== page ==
“It’s gigantic!” she says. “You shouldn’t be eating this. I’m going to throw it away for you.”

And then, to my absolute horror, she picks up the bag and tosses it in the trash.

“Abby!” I cry.

“I’m trying to help you, Emily,” she says in her calm Yoga Abby voice.

“I don’t need your help,” I growl. “It was one small slice of cheesecake.”

“Listen.” Abby smiles at me. “Can’t you let me make you a dessert? I’ve got a delicious recipe from my Vegan cooking class that’s less than a hundred calories for two servings.”

Let me assure you, Abby does not have a “delicious recipe” from her Vegan cooking class. She baked me a Vegan cupcake once, and I almost broke a tooth on it. When she makes something on the stovetop, I stay in my room because the smell is so bad. But she’s trying, so I don’t say anything.

“Please?” Abby asks.

My shoulders sag. “Honestly, I’d rather just go to bed. It’s getting late and I’m exhausted.”

She nods and puts a hand on my shoulder. “Be strong, Emily. You can do this—I believe in you. I’m here for you.”

“I know.”

And then she hugs me. Of course, her skinny little arms only get three-quarters of the way around me.

We retire to our separate bedrooms. I sit on my bed, wincing as the springs creak under my weight. There’s an indent in the center of the mattress where the springs have permanently collapsed from the impact of my sleeping on it every night. I think about my diet. How I watch every single morsel that goes into my mouth, and somehow it doesn’t seem to matter. I just keep gaining. I don’t know what comes after morbidly obese… horrifically obese? Shockingly obese? Whatever it is, I’m on my way there. No matter what I do.

So I may as well do what I want.

I get up off my bed. I open the door to the bedroom as quietly as possible—Abby is nowhere to be seen. I tiptoe into the kitchen and open the garbage can. I pull out the white paper bag and sneak it back to my room.



I’m sitting in a normal chair in my evening class today. I arrived very early and swapped out a chair from a different classroom with one of these chairs. I’m not taking another risk about not being able to get up.

I also sit on the end, on the same row as the door. Partially because it was easier to drag the chair in. But also, this way I could leave extra room for Brody to get inside and not have to do like ten maneuvers to get his chair to turn around. My entire life involves maneuvering around tiny spaces and feeling awkward about it, so I sympathize with his frustration. I want to help the guy.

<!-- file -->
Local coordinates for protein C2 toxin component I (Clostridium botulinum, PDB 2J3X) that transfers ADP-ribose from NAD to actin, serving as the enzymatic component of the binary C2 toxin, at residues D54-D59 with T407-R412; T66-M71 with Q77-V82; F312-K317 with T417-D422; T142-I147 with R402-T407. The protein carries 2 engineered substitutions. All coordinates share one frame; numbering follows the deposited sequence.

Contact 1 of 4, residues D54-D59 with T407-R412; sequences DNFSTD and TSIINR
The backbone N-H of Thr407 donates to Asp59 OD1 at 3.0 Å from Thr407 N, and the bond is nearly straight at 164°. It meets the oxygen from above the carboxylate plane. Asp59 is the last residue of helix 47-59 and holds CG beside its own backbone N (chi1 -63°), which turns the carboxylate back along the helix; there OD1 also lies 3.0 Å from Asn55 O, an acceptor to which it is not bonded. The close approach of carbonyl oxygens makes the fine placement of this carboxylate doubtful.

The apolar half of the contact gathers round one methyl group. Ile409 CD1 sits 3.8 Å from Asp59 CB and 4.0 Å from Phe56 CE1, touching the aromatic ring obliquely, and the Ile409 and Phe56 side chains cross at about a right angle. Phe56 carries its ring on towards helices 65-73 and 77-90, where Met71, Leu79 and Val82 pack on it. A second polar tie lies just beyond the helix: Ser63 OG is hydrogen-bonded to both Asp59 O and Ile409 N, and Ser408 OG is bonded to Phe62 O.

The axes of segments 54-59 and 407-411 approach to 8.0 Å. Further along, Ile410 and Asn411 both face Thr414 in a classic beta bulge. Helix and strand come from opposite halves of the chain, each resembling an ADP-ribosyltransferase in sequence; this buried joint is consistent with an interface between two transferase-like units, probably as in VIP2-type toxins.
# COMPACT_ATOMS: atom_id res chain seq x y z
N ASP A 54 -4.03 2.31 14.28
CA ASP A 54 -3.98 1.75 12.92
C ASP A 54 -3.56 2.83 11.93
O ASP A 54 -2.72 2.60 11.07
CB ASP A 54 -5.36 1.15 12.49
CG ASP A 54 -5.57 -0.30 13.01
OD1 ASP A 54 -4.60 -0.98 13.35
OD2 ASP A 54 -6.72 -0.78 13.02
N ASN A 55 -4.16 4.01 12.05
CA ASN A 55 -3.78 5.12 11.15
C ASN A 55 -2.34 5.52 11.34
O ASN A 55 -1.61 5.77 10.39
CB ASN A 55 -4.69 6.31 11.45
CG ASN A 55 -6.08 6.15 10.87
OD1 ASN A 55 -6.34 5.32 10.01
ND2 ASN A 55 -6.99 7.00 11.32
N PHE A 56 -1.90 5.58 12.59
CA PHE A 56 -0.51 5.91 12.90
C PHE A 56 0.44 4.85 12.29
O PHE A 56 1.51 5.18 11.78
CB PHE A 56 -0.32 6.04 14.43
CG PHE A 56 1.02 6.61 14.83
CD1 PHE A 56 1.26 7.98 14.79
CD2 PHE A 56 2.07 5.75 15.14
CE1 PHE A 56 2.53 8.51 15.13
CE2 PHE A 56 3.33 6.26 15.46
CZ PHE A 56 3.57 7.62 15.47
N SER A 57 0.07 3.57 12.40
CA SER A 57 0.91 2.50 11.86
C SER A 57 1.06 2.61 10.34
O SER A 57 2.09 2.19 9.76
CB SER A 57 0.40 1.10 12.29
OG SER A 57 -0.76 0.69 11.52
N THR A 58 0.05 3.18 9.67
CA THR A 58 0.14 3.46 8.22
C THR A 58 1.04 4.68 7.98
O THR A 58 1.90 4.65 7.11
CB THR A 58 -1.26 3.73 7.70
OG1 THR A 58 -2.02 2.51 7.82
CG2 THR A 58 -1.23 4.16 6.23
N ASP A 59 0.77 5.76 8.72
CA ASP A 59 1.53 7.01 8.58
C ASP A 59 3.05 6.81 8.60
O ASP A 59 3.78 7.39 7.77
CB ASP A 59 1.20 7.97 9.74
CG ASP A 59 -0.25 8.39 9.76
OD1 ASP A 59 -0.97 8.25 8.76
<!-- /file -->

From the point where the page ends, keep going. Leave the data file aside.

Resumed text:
It pays off. Brody shows up and sees that I’ve left a spot for him next to me, and he looks thrilled. He flashes me a smile that makes his whole face light up. He has one of the most infectious smiles I’ve ever seen—it’s almost impossible not to smile back. “Hey, Emily,” he says.

He remembered my name. “Hey, Brody.”

“You remembered my name,” he says. He looks as pleased I felt.

Because I’m going to be photocopying my notes for Brody at the end, I spend a little extra time on them. Usually, I take decent notes, but these are especially good. A few times during the lecture, I look up at Brody and he grins at me.

At the end of the lecture, Brody respectfully allows me a few seconds to heave myself out of my seat before he clears his throat. “Hey, Emily, I hate to bother you again…”

“You want to copy my notes,” I say.

He smiles again. Christ, he’s cute when he smiles. Even cuter than Jack. Except Brody isn’t gay. Granted, I couldn’t tell with Jack, but in retrospect, the signs were there. Brody isn’t gay though—you can just tell. I would bet my life savings.

“Yeah, I would,” he says. “Please?”

I notice he says “please” a lot. Even though it’s proper etiquette and you’re supposed to say please, let’s face it, most people don’t say it. But Brody always does. Considering how much he has to ask for help with things, I guess it’s a good habit to have. He was raised right.

“Of course,” I say.

“Thanks so much,” he says. “Your handwriting is really good. Your notes are excellent.”

“I’m glad it helped you,” I say.

For the second time, we make the harrowing journey to the copy machine. I watch Brody as he pushes his hand into the joystick on his chair and his lower body bounces with the imperfections on the floor. I’m curious why he needs that chair. If I had to guess, I’d say he’s paralyzed. He goes a little slower this time, so I don’t have to jog to keep up with him but I’m still walking more briskly than I normally do. Most people don’t realize I can’t move as fast as they can, because I’m carrying around more weight. And once again, we’re having trouble locating the copy machine. I never realized how big this building was.